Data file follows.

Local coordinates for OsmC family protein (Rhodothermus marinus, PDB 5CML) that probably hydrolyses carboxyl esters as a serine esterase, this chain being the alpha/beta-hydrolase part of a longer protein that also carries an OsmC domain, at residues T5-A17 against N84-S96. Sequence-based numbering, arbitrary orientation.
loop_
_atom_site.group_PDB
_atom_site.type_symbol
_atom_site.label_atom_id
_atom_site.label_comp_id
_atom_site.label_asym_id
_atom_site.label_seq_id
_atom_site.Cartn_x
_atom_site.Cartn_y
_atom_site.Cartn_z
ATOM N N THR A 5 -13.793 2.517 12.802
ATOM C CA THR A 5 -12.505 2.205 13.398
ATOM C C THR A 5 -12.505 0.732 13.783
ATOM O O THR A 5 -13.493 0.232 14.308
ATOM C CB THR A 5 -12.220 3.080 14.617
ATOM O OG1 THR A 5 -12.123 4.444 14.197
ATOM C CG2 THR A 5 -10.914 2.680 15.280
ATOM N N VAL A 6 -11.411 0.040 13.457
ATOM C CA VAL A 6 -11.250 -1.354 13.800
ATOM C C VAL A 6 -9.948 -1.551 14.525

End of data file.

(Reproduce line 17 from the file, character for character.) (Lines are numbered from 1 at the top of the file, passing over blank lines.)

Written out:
ATOM O OG1 THR A 5 -12.123 4.444 14.197